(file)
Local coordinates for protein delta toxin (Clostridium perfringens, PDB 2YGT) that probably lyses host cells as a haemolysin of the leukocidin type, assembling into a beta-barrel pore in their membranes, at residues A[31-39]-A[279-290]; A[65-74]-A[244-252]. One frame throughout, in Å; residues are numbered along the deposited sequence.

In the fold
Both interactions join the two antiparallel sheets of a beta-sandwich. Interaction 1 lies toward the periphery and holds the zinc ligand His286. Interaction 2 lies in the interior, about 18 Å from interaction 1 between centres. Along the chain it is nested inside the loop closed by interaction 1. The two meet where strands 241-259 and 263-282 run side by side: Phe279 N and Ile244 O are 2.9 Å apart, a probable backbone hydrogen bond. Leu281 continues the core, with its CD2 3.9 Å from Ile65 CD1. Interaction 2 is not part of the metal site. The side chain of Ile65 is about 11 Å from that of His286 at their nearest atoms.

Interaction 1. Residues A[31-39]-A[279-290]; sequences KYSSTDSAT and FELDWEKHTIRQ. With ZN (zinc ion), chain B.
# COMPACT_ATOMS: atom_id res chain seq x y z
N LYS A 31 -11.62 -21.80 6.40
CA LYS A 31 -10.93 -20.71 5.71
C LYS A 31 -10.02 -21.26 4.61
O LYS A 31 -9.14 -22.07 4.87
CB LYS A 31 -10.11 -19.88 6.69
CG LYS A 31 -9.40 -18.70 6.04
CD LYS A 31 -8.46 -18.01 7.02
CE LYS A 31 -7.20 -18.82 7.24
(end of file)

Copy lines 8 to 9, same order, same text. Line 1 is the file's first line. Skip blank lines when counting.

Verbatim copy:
C LYS A 31 -10.02 -21.26 4.61
O LYS A 31 -9.14 -22.07 4.87